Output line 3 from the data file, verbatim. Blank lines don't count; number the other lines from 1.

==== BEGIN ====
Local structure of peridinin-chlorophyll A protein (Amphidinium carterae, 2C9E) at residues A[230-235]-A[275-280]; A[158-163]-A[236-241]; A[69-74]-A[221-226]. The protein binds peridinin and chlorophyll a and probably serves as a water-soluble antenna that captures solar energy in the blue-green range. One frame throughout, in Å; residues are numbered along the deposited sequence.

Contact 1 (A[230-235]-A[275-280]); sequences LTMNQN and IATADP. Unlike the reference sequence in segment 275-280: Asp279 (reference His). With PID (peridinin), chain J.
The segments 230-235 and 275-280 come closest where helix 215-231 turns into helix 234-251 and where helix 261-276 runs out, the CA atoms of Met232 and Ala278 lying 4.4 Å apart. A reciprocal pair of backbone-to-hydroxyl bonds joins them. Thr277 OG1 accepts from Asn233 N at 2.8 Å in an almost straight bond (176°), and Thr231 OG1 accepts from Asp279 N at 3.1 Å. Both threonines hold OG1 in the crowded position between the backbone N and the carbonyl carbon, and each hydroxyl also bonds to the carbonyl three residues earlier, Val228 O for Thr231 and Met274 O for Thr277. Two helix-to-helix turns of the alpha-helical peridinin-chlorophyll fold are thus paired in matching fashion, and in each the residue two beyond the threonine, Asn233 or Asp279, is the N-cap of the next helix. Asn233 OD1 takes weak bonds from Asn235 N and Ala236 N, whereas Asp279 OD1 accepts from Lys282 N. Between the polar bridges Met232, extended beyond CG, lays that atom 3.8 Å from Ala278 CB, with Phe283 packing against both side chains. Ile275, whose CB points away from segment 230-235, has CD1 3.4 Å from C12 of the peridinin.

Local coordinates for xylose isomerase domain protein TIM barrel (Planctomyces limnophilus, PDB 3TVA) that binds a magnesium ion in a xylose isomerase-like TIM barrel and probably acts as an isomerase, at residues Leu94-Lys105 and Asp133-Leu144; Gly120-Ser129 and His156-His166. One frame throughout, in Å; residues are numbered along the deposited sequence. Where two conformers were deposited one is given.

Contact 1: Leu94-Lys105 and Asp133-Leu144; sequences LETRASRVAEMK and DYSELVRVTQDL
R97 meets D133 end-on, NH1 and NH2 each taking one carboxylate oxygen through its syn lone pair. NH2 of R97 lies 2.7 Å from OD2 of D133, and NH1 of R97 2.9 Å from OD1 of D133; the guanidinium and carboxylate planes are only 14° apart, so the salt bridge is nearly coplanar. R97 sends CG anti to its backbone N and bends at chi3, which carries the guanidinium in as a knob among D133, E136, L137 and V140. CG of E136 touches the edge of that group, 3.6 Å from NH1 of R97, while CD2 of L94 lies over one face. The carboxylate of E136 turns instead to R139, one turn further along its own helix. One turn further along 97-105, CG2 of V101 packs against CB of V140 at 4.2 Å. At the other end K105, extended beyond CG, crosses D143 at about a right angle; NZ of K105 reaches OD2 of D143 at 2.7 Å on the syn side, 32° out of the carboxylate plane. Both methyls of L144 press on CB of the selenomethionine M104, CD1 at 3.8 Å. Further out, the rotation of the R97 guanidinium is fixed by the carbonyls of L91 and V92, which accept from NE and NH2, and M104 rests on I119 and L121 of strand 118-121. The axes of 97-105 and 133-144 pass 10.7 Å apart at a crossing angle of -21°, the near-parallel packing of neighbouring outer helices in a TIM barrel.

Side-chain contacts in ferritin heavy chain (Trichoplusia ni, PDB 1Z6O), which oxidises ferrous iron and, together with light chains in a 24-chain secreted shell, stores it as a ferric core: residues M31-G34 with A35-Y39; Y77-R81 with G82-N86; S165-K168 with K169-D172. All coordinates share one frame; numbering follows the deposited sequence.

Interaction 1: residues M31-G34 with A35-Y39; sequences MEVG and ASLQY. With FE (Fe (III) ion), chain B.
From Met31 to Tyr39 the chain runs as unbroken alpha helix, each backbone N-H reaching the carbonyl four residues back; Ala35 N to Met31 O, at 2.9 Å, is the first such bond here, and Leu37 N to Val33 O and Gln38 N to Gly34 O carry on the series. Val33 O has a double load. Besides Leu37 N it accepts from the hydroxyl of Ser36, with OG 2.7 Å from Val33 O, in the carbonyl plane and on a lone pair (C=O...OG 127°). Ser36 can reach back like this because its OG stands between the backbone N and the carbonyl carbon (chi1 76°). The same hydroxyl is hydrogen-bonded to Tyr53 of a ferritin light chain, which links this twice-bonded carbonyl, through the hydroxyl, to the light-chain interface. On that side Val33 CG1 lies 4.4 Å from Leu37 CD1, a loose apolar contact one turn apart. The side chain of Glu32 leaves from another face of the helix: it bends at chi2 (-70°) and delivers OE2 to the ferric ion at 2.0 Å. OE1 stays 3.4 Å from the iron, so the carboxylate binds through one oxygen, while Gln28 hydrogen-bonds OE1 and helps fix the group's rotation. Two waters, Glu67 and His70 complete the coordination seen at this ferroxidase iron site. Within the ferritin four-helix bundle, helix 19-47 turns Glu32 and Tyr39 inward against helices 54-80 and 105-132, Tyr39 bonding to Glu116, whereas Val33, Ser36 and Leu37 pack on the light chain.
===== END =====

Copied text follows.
The segments 230-235 and 275-280 come closest where helix 215-231 turns into helix 234-251 and where helix 261-276 runs out, the CA atoms of Met232 and Ala278 lying 4.4 Å apart. A reciprocal pair of backbone-to-hydroxyl bonds joins them. Thr277 OG1 accepts from Asn233 N at 2.8 Å in an almost straight bond (176°), and Thr231 OG1 accepts from Asp279 N at 3.1 Å. Both threonines hold OG1 in the crowded position between the backbone N and the carbonyl carbon, and each hydroxyl also bonds to the carbonyl three residues earlier, Val228 O for Thr231 and Met274 O for Thr277. Two helix-to-helix turns of the alpha-helical peridinin-chlorophyll fold are thus paired in matching fashion, and in each the residue two beyond the threonine, Asn233 or Asp279, is the N-cap of the next helix. Asn233 OD1 takes weak bonds from Asn235 N and Ala236 N, whereas Asp279 OD1 accepts from Lys282 N. Between the polar bridges Met232, extended beyond CG, lays that atom 3.8 Å from Ala278 CB, with Phe283 packing against both side chains. Ile275, whose CB points away from segment 230-235, has CD1 3.4 Å from C12 of the peridinin.